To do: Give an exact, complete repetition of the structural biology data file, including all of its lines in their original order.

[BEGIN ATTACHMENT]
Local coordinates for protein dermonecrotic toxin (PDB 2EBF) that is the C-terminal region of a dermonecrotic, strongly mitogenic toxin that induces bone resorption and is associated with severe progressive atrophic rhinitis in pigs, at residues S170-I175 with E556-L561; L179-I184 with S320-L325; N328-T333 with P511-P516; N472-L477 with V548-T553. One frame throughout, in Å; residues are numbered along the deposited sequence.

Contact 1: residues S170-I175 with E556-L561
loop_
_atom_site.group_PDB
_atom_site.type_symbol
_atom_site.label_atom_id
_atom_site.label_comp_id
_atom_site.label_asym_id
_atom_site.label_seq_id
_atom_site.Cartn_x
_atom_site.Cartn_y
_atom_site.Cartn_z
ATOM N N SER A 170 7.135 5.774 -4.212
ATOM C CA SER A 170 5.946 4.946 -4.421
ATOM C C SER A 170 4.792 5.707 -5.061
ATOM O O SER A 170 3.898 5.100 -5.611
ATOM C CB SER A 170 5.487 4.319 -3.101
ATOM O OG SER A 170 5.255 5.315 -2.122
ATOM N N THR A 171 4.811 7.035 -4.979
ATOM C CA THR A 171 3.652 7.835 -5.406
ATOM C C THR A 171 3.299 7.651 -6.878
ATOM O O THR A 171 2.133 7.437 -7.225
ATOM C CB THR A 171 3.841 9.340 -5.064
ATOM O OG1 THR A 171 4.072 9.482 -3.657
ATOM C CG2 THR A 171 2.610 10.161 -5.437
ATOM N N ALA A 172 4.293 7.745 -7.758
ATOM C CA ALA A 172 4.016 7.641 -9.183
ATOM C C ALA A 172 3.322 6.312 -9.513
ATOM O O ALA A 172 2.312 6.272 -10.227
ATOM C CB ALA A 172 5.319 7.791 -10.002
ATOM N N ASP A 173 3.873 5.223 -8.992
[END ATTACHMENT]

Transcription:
Local coordinates for protein dermonecrotic toxin (PDB 2EBF) that is the C-terminal region of a dermonecrotic, strongly mitogenic toxin that induces bone resorption and is associated with severe progressive atrophic rhinitis in pigs, at residues S170-I175 with E556-L561; L179-I184 with S320-L325; N328-T333 with P511-P516; N472-L477 with V548-T553. One frame throughout, in Å; residues are numbered along the deposited sequence.

Contact 1: residues S170-I175 with E556-L561
loop_
_atom_site.group_PDB
_atom_site.type_symbol
_atom_site.label_atom_id
_atom_site.label_comp_id
_atom_site.label_asym_id
_atom_site.label_seq_id
_atom_site.Cartn_x
_atom_site.Cartn_y
_atom_site.Cartn_z
ATOM N N SER A 170 7.135 5.774 -4.212
ATOM C CA SER A 170 5.946 4.946 -4.421
ATOM C C SER A 170 4.792 5.707 -5.061
ATOM O O SER A 170 3.898 5.100 -5.611
ATOM C CB SER A 170 5.487 4.319 -3.101
ATOM O OG SER A 170 5.255 5.315 -2.122
ATOM N N THR A 171 4.811 7.035 -4.979
ATOM C CA THR A 171 3.652 7.835 -5.406
ATOM C C THR A 171 3.299 7.651 -6.878
ATOM O O THR A 171 2.133 7.437 -7.225
ATOM C CB THR A 171 3.841 9.340 -5.064
ATOM O OG1 THR A 171 4.072 9.482 -3.657
ATOM C CG2 THR A 171 2.610 10.161 -5.437
ATOM N N ALA A 172 4.293 7.745 -7.758
ATOM C CA ALA A 172 4.016 7.641 -9.183
ATOM C C ALA A 172 3.322 6.312 -9.513
ATOM O O ALA A 172 2.312 6.272 -10.227
ATOM C CB ALA A 172 5.319 7.791 -10.002
ATOM N N ASP A 173 3.873 5.223 -8.992